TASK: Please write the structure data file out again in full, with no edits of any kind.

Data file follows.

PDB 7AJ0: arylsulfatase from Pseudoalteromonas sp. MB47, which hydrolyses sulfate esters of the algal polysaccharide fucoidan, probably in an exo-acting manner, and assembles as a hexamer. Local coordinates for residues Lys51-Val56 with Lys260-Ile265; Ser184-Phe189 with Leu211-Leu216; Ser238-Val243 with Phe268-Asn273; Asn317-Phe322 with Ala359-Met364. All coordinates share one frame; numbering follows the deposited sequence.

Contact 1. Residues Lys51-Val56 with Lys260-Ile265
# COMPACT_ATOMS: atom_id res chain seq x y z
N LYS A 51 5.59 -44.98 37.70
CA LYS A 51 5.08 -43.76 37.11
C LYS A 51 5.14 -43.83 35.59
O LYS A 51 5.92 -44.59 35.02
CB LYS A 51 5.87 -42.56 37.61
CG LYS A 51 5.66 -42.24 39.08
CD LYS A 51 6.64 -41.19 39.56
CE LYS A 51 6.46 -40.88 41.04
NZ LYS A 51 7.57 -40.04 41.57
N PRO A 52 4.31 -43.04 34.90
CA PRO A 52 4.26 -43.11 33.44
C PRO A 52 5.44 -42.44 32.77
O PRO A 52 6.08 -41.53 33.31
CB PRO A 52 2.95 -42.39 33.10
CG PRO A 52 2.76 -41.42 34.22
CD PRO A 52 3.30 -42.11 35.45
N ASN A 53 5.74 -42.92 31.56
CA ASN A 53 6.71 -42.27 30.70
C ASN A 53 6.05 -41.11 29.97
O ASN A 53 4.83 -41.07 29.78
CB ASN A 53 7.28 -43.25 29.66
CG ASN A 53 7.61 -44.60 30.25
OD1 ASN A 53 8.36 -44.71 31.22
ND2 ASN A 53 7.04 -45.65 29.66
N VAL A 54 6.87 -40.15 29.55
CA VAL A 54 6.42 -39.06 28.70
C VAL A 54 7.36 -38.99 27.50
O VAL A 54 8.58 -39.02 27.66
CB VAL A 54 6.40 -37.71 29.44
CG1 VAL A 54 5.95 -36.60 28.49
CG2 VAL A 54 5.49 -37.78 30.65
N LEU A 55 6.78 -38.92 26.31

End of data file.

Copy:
PDB 7AJ0: arylsulfatase from Pseudoalteromonas sp. MB47, which hydrolyses sulfate esters of the algal polysaccharide fucoidan, probably in an exo-acting manner, and assembles as a hexamer. Local coordinates for residues Lys51-Val56 with Lys260-Ile265; Ser184-Phe189 with Leu211-Leu216; Ser238-Val243 with Phe268-Asn273; Asn317-Phe322 with Ala359-Met364. All coordinates share one frame; numbering follows the deposited sequence.

Contact 1. Residues Lys51-Val56 with Lys260-Ile265
# COMPACT_ATOMS: atom_id res chain seq x y z
N LYS A 51 5.59 -44.98 37.70
CA LYS A 51 5.08 -43.76 37.11
C LYS A 51 5.14 -43.83 35.59
O LYS A 51 5.92 -44.59 35.02
CB LYS A 51 5.87 -42.56 37.61
CG LYS A 51 5.66 -42.24 39.08
CD LYS A 51 6.64 -41.19 39.56
CE LYS A 51 6.46 -40.88 41.04
NZ LYS A 51 7.57 -40.04 41.57
N PRO A 52 4.31 -43.04 34.90
CA PRO A 52 4.26 -43.11 33.44
C PRO A 52 5.44 -42.44 32.77
O PRO A 52 6.08 -41.53 33.31
CB PRO A 52 2.95 -42.39 33.10
CG PRO A 52 2.76 -41.42 34.22
CD PRO A 52 3.30 -42.11 35.45
N ASN A 53 5.74 -42.92 31.56
CA ASN A 53 6.71 -42.27 30.70
C ASN A 53 6.05 -41.11 29.97
O ASN A 53 4.83 -41.07 29.78
CB ASN A 53 7.28 -43.25 29.66
CG ASN A 53 7.61 -44.60 30.25
OD1 ASN A 53 8.36 -44.71 31.22
ND2 ASN A 53 7.04 -45.65 29.66
N VAL A 54 6.87 -40.15 29.55
CA VAL A 54 6.42 -39.06 28.70
C VAL A 54 7.36 -38.99 27.50
O VAL A 54 8.58 -39.02 27.66
CB VAL A 54 6.40 -37.71 29.44
CG1 VAL A 54 5.95 -36.60 28.49
CG2 VAL A 54 5.49 -37.78 30.65
N LEU A 55 6.78 -38.92 26.31